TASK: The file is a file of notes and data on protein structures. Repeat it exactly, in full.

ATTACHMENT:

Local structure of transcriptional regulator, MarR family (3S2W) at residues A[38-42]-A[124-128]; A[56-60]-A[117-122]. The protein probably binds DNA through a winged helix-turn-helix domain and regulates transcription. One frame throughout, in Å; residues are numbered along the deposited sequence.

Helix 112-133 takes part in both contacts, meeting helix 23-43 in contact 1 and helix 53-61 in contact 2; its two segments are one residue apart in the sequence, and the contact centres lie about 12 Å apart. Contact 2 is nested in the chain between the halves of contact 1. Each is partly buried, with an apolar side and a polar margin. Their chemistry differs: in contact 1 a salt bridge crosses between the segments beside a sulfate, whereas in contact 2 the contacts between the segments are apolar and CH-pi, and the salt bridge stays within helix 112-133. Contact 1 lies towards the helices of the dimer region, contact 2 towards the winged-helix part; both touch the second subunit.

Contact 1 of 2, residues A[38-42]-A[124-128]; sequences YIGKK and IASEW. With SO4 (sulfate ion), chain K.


Local structure of transcriptional regulator, MarR family (3S2W) at residues A[38-42]-A[124-128]; A[56-60]-A[117-122]. The protein probably binds DNA through a winged helix-turn-helix domain and regulates transcription. One frame throughout, in Å; residues are numbered along the deposited sequence.

Helix 112-133 takes part in both contacts, meeting helix 23-43 in contact 1 and helix 53-61 in contact 2; its two segments are one residue apart in the sequence, and the contact centres lie about 12 Å apart. Contact 2 is nested in the chain between the halves of contact 1. Each is partly buried, with an apolar side and a polar margin. Their chemistry differs: in contact 1 a salt bridge crosses between the segments beside a sulfate, whereas in contact 2 the contacts between the segments are apolar and CH-pi, and the salt bridge stays within helix 112-133. Contact 1 lies towards the helices of the dimer region, contact 2 towards the winged-helix part; both touch the second subunit.

Contact 1 of 2, residues A[38-42]-A[124-128]; sequences YIGKK and IASEW. With SO4 (sulfate ion), chain K.